My computer research last February was suddenly interrupted by the scary symptoms of a heart attack.
Because we live on a county line, the ambulance arrived from one town while police and a fire truck responded from the other direction. As the paramedics began treatment, my combination office/bedroom filled with people. Because of the distance from a hospital and the now heavy Friday afternoon traffic, the paramedics called for an airlift to San Antonio. Then the real drama began.
While the fire truck sprayed water on our dried-up pasture to keep down dust and prevent a grass fire, paramedics continued working on me. Then I was lifted onto a stretcher and taken in the ambulance from my cottage to the pasture gate. Strong men carried my stretcher across the field to the waiting helicopter while neighboring ranchers looked on, reassured about the help available in an emergency.
The helicopter ride was an adventure—but not because I saw the countryside! A nurse sat beside me monitoring vital signs, IV, oxygen and smiling reassurance while she communicated with someone via an unseen radio. The large ear phones that protected us from the engine noise erased her words.
What does one think about while flying above the earth in a journey of uncertain destination? I can only speak for myself. “Is this it? Is this the way it ends for me?” I was in capable hands, and whatever happened was out of my control. Fear was buried by curiosity about what would happen next.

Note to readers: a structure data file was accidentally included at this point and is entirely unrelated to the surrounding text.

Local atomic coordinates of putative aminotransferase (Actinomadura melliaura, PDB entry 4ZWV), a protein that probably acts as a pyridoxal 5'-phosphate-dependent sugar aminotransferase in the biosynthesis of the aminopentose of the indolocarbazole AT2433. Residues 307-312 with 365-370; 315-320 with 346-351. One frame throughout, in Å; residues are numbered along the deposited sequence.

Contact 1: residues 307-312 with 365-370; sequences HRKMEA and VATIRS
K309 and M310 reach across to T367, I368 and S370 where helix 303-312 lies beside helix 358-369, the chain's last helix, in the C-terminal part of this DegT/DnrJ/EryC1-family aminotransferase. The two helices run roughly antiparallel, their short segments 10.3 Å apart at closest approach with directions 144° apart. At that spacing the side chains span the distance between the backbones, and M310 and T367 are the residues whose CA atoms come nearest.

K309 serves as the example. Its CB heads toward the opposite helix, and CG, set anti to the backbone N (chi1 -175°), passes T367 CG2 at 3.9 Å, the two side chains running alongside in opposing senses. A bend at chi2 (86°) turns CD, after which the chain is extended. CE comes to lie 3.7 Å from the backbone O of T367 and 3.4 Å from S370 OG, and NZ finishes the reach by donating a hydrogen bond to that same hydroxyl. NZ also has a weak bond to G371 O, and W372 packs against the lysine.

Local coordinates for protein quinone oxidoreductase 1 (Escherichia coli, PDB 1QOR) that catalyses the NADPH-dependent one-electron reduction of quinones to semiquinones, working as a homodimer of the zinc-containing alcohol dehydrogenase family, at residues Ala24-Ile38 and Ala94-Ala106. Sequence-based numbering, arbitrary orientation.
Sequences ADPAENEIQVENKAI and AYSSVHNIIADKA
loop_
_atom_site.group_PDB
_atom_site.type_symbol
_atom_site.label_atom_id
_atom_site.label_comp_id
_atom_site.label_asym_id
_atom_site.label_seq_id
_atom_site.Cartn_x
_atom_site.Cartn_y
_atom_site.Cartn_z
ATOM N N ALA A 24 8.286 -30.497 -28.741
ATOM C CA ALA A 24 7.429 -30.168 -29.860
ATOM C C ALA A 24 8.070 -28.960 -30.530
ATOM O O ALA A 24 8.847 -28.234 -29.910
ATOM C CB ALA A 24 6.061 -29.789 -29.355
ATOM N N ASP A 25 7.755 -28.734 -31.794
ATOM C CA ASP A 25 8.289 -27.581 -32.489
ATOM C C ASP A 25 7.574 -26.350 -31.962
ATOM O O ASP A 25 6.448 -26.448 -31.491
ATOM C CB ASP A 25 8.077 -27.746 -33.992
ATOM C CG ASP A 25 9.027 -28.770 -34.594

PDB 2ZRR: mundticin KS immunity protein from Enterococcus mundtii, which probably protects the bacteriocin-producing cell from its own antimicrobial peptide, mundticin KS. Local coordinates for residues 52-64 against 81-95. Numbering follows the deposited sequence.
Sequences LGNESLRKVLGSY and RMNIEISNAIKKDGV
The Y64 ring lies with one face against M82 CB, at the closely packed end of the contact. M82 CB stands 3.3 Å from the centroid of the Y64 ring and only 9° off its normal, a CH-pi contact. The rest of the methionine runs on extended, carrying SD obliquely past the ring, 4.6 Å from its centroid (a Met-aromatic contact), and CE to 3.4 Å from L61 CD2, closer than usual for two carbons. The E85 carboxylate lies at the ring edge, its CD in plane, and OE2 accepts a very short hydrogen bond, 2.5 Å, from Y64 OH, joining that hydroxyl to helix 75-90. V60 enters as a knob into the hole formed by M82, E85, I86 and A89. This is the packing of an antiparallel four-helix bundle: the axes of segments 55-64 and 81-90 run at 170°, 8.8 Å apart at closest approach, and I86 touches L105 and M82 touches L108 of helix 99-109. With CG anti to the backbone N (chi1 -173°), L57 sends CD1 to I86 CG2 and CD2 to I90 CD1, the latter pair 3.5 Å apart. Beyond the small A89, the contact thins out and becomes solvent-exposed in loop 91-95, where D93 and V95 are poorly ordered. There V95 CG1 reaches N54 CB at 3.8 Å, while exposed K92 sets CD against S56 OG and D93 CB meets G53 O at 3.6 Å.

When we landed, the door opened and my stretcher was rushed from darkness to the glaring overhead lights of an emergency room bustling with activity. Questions. So many questions! Monitors. Blood tests. Chest x-ray. Brain scan. Those assured the doctor this was high blood pressure, not a heart attack or stroke. With that came renewed confidence for my future.
They decided to monitor me overnight in the hospital. Alone in a quiet hospital room, I had time to think about how lucky I am. After my earlier troublesome years, I have fulfilled all my important dreams. The few that remain are not of great significance, although I hope to achieve them, too. Unless we are in extreme pain, I think we all would like a little more time.
A regret I felt during the uncertain moments was that I might not be able to attend the Escapade in Gillette. I have been looking forward to that celebration of Escapees’ 35th birthday—a major milestone for me. When Joe and I started Escapees in July 1978, we wondered if there was any need for “another” RV club with Good Sam, FMCA and dozens of brand-sponsored RV clubs already in existence.
In a hospital room, coming back to the known, I realized that Escapees was never just “another RV club.” Escapees members are unique, and their love of this club is proof of its need. Whether or not I personally attend this—or any future—Escapade doesn’t matter.
Younger generations of my family that now lead Escapees have pushed down our old boundaries and are adding new visions. Thirty-five years is not the end.
We are still at the beginning of something that will always endure.